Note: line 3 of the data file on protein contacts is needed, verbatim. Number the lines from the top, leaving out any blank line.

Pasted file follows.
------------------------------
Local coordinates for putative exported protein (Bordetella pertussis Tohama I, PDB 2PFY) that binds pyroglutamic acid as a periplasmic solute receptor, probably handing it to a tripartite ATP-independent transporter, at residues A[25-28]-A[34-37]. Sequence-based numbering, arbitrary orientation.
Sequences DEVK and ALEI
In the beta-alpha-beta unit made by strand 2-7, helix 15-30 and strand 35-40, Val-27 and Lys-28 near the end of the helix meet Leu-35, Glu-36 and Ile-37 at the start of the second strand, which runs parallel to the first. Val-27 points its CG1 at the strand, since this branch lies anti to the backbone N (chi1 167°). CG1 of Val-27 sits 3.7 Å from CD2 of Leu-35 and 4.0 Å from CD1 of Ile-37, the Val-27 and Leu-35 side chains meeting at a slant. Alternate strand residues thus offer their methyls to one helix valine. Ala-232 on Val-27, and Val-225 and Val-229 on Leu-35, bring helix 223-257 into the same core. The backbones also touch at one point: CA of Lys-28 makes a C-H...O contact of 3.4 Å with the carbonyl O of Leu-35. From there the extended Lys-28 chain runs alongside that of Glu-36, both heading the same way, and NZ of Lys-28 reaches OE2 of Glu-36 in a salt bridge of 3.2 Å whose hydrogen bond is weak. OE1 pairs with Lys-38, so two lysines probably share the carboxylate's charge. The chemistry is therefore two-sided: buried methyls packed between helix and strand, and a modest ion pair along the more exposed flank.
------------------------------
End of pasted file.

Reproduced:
In the beta-alpha-beta unit made by strand 2-7, helix 15-30 and strand 35-40, Val-27 and Lys-28 near the end of the helix meet Leu-35, Glu-36 and Ile-37 at the start of the second strand, which runs parallel to the first. Val-27 points its CG1 at the strand, since this branch lies anti to the backbone N (chi1 167°). CG1 of Val-27 sits 3.7 Å from CD2 of Leu-35 and 4.0 Å from CD1 of Ile-37, the Val-27 and Leu-35 side chains meeting at a slant. Alternate strand residues thus offer their methyls to one helix valine. Ala-232 on Val-27, and Val-225 and Val-229 on Leu-35, bring helix 223-257 into the same core. The backbones also touch at one point: CA of Lys-28 makes a C-H...O contact of 3.4 Å with the carbonyl O of Leu-35. From there the extended Lys-28 chain runs alongside that of Glu-36, both heading the same way, and NZ of Lys-28 reaches OE2 of Glu-36 in a salt bridge of 3.2 Å whose hydrogen bond is weak. OE1 pairs with Lys-38, so two lysines probably share the carboxylate's charge. The chemistry is therefore two-sided: buried methyls packed between helix and strand, and a modest ion pair along the more exposed flank.